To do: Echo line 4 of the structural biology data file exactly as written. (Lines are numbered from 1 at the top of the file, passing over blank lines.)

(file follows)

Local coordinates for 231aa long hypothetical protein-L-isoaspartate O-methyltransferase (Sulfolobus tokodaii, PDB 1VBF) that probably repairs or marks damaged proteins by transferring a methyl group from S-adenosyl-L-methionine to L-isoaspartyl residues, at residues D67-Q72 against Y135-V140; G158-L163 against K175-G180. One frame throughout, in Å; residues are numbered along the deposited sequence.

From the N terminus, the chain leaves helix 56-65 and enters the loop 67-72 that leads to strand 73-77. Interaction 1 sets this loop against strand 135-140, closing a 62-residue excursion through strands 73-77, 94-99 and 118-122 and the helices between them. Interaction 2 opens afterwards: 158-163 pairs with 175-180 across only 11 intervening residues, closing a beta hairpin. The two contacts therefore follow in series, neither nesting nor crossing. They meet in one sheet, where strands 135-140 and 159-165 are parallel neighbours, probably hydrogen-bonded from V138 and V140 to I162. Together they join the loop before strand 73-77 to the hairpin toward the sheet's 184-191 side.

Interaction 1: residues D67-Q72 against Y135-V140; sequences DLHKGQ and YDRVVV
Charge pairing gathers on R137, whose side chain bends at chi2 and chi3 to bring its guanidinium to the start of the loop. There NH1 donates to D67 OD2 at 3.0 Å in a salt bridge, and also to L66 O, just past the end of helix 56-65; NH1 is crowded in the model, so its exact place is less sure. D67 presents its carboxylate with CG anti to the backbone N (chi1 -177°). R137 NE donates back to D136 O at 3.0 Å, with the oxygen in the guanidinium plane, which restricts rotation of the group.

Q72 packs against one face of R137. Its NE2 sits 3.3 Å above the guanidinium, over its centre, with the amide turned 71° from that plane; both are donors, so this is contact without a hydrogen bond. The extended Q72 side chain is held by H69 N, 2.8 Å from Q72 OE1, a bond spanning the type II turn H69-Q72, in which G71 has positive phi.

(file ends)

Charge pairing gathers on R137, whose side chain bends at chi2 and chi3 to bring its guanidinium to the start of the loop. There NH1 donates to D67 OD2 at 3.0 Å in a salt bridge, and also to L66 O, just past the end of helix 56-65; NH1 is crowded in the model, so its exact place is less sure. D67 presents its carboxylate with CG anti to the backbone N (chi1 -177°). R137 NE donates back to D136 O at 3.0 Å, with the oxygen in the guanidinium plane, which restricts rotation of the group.